Bet you didn’t see that one coming. Like the Reds and Cubs (and others), the Phillies have a deep uni history, and there have been some great unis. I particularly like the thin upright “Phillies” worn by the Whiz Kid-era players, and there’s always a soft spot in my heart for the powder blue maroon unis. But in 1938, the Phillies went blue and gold, to celebrate the city’s sesquicentennial by incorporating the colors of their flag on the uniform. They also did so on their home uni. Both unis had one of the greatest uni patches ever on their left shoulder. Unfortunately, the team went 45-105 that season (and a last place finish), so any memories of their greatest uni season were tempered by a terrible statistical season.
Yeah, the Pirates haven’t always worn black and gold, and I was really torn between picking the 1957-70 vested look (with gorgeous rups!) and the mustard accented polyester pullovers that followed. I don’t generally like the polyester era, but the Pirates were the first to make the switch, so they get special dispensation. However, the 1939 Bucs had such a glorious look, I selected it as their greatest uni. Their home & roads were basically identical, save for the white/gray color. Not only is the “Pirates” script a work of art, but the 1939 Centennial patch and the block blue belt tunnel really makes them stand apart.
SAN DIEGO PADRES
“Wait, what?” you might be thinking. OK, first of all, the Padres most beautiful uniform is likely their original 1969 set, immaculately rendered on wool flannel, and I admit to liking both the 1972-73 mono-gold (they wore that both at home and on the road) as well as the “classic” 1980-84 brown roads. But when all is said and done, the 1978 set, when they mixed/matched white, gold and brown jerseys with white and gold pants was just glorious. The raglan sleeves, the gold sanis — their greatest uni ever.
SAN FRANCISCO GIANTS
This was another tough one. I was sorely tempted to go with their classic 1958-73 look (and indeed, that’s beautiful), and indeed, I still have a soft spot for the orange road jersey and sanis from 1978-80 with the classic funky angled “Giants” script. But for me, the 1983-93 roadie, with the headspoon and interlocking SF on the left breast is their greatest. I could go back to their New York days to nominate the 1911 World Series specials, the 1916 plaid numbers or even the 1940 red/white/blue editions, but I wanted to keep this to San Fran.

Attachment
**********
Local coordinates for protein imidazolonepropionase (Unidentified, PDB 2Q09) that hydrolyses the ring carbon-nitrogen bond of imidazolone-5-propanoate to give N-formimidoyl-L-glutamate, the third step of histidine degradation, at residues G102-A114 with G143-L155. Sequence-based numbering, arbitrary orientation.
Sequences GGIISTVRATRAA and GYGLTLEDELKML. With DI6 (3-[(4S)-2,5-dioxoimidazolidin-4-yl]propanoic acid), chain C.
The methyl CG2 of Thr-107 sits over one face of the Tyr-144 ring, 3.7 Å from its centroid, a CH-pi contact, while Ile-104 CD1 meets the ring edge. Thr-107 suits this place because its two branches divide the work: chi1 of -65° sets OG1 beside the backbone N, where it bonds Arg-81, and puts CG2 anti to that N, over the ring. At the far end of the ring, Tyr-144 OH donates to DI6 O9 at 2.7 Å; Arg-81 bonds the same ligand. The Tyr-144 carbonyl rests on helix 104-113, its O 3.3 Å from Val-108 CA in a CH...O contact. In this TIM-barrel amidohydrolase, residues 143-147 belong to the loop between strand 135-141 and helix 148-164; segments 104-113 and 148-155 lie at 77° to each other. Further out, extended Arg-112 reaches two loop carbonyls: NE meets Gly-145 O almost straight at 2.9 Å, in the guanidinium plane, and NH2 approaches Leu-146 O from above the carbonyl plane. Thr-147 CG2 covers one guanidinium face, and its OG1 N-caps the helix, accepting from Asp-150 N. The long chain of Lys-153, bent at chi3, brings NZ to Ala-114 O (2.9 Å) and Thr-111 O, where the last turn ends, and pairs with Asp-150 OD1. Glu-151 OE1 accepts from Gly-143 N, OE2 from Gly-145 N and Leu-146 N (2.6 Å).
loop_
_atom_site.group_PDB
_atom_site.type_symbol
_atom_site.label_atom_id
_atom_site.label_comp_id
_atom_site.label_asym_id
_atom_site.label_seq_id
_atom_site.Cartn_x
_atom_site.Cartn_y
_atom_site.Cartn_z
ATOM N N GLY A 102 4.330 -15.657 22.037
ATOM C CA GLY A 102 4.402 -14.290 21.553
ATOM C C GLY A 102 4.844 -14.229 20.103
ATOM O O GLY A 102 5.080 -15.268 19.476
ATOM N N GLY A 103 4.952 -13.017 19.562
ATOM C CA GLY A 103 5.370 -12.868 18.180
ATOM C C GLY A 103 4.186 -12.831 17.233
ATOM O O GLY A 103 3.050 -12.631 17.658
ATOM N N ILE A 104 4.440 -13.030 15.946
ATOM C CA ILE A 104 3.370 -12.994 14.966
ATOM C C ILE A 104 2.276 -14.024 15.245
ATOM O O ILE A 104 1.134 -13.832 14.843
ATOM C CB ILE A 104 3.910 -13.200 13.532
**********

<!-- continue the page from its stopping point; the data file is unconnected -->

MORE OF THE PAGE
ST. LOUIS CARDINALS
Ah, the “greatest” uniform of all time — or at least in my opinion — and the one that started this whole exercise. Let me say, I have loved the Cardinals unis since 1922, when they first put the birds on bat on the jersey (OK, I’m not that old — I mean, I’ve loved their unis for a long time, beginning with their 1922 uni). I think they still have the best uni in baseball today. The only year since 1922 I didn’t like was 1956, when they inexplicably dropped the birds-on-bat for the script “Cardinals”. That one year aberration would be corrected the next season. But the team’s greatest uniform is unquestionably the 1940-50 roads (which were identical to the homes, save for base color). But that look, with the sleeve stripes, headspoon and belt loop striping is just absolutely gorgeous.
This one wins, almost by default. I was sorely tempted to post an Expos uni here, but I’m going to give them their own section. The Nats, like the Marlins and D-Backs, have never had a particularly great uniform, in my opinion. Their current home whites are more than good, and certainly their best, but just not great. Sorry, Nats fans. If you want to talk Washington unis, then the 1905 homes (first team to place a nickname on a jersey) or the 1948-55 homes (and how great would this never worn prototype from the 50s have been?). But that’s not the same franchise. But now, it’s time to give a little love to the…
I have been vascillating between these beauties and the original road set for a while now, and it’s almost a coin flip. I mean, these are just drop dead gorgeous, and undoubtedly my favorite, but their greatest was the 1980-91 homes. The team made the red/blue racing stripes look good, but managed to do so while wearing button front jerseys and belted pants in the polyester era when pullovers and sansabelts ruled the day. It’s really a tough choice between the two, but the 1980-91 ekes out the title of “greatest” Expos uni!